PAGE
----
Thursday 21 July / 6–8pm
With Beatrice Behlen
Hats are an important and distinctive element of the Queen’s wardrobe. Join curator and historian Beatrice Behlen to learn how the hats and headscarves chosen by Elizabeth II have reflected and adapted fashionable styles for nine decades.
Hats are frequently the only part of the Queen visible in a crowd. Often evolved in conjunction with her dress designers, and sometimes designed by them, the Queen’s hats have been created and made by milliners including Aage Thaarup, Claude Saint-Cyr, Frederick Fox, Philip Somerville, Graham Smith and Rachel Trevor-Morgan. Beatrice Behlen selects some of her favourites, and explores the unwritten rules governing royal millinery.
Beatrice Behlen is a curator and fashion historian who works as Senior Curator of Fashion and Decorative Arts at the Museum of London. She worked at Kensington Palace until 2007, where she curated and co-curated exhibitions on coronation robes, the Queen’s hats, Mario Testino’s photographs of Diana Princess of Wales and the influence of Princess Margaret on fashion. She lectures widely and is associate lecturer for the BA Fashion History and Theory course at Central Saint Martins.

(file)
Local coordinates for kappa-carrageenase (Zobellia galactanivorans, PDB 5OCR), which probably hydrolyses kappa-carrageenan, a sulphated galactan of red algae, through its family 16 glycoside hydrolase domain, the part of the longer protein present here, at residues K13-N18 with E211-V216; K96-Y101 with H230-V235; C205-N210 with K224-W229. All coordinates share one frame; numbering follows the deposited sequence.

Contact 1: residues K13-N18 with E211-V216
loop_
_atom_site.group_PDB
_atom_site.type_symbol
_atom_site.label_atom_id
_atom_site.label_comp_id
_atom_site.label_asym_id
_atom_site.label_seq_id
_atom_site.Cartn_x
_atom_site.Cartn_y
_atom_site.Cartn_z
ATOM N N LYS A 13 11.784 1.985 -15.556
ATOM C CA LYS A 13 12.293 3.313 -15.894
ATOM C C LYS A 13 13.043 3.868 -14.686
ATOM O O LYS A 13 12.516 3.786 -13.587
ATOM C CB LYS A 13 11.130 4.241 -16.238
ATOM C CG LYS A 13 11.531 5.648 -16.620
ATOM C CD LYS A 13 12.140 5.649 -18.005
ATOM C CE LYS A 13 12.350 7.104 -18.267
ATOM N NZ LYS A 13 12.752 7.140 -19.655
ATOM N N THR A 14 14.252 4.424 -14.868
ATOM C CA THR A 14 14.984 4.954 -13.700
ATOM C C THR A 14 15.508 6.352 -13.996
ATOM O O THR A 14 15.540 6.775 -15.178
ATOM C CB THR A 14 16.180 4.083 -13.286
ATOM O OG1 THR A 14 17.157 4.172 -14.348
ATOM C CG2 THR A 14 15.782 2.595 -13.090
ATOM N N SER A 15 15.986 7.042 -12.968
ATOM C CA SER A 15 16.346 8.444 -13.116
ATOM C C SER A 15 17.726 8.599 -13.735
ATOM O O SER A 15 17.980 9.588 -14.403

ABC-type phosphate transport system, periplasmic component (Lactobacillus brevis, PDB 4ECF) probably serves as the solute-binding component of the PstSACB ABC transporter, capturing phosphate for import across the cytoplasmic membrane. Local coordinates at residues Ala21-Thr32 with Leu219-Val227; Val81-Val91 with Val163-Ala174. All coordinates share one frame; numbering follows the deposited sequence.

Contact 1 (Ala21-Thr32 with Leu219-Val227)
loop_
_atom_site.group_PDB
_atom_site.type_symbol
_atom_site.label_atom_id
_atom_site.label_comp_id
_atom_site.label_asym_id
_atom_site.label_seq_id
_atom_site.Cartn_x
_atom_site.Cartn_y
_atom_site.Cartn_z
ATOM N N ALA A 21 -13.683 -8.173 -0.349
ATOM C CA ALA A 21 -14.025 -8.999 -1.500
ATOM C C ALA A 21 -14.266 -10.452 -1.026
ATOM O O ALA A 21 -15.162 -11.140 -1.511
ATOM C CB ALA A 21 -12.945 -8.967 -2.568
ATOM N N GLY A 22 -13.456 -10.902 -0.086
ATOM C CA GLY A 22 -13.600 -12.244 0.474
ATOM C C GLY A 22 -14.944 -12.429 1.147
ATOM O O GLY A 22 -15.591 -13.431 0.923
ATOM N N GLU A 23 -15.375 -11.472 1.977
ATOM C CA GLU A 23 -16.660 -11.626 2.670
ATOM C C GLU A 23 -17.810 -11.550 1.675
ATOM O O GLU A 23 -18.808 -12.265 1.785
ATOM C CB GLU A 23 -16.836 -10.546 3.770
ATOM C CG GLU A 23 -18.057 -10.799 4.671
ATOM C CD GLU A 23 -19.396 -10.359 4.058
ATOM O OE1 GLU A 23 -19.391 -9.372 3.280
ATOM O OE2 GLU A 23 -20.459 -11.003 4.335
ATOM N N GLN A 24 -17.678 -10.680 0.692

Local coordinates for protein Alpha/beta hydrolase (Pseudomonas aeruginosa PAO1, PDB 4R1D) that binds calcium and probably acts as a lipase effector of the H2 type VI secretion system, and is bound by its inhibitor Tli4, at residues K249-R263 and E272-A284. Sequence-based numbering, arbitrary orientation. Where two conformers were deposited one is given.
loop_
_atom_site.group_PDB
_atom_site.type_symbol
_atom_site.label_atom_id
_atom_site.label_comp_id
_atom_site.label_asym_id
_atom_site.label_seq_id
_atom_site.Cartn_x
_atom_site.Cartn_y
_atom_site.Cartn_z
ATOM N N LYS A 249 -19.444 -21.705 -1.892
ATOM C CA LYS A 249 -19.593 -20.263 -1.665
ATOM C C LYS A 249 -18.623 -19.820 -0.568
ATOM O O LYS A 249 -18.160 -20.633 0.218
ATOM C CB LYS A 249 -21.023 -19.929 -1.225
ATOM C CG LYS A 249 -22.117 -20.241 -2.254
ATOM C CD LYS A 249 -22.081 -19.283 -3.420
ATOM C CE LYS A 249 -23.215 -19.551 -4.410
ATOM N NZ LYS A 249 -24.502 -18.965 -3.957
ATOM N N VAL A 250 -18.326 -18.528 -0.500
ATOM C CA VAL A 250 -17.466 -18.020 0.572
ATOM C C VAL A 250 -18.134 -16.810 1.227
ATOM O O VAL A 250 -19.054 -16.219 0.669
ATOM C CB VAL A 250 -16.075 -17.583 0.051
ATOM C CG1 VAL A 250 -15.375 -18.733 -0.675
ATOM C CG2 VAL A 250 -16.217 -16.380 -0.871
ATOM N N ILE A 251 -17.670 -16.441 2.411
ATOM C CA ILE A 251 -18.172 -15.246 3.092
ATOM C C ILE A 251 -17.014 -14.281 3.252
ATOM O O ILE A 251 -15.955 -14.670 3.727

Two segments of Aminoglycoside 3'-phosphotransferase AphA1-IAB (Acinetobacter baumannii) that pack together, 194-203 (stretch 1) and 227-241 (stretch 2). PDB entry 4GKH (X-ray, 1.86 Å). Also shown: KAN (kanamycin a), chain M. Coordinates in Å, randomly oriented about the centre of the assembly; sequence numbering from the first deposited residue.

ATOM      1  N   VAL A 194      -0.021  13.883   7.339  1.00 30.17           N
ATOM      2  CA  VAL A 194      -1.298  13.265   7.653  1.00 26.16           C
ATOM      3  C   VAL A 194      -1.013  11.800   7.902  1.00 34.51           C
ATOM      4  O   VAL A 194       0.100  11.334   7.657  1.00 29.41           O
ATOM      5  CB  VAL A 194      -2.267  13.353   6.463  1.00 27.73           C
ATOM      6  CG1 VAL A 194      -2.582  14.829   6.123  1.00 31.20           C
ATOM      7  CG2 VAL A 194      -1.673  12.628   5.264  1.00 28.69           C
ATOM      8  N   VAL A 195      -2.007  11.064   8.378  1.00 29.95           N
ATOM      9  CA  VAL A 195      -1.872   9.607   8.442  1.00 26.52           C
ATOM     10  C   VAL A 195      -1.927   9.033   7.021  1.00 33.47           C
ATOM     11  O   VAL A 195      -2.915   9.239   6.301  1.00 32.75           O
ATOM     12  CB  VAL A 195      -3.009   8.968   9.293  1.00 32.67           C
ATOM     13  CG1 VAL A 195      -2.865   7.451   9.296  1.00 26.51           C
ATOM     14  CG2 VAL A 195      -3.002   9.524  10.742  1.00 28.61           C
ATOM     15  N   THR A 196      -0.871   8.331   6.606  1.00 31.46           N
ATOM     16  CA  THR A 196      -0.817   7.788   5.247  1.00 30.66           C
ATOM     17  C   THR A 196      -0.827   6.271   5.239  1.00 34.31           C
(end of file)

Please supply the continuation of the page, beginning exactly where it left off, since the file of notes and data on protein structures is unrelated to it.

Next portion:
The event starts at 6pm with a glass of wine in the Museum foyer and opportunity to view the exhibition Missoni Art Colour; the talk follows at 6.15pm for 6.20pm in the Fashion Studio and lasts for approximately one hour including the chance to ask questions at the end.
Price £15 / £12 students includes a complimentary drink and exhibition entry.
Numbers are limited for this event, please book early to avoid disappointment.
If you have any questions about this event please complete our enquiry form
Part of The Queen’s Birthday Lecture Series
Images: Model of the 1977 Silver Jubilee hat by Frederick Fox, remade by Frederick Fox for display at the Hartnell to Amies exhibition, 2012 © Fashion and Textile MuseumFrequently Asked Questions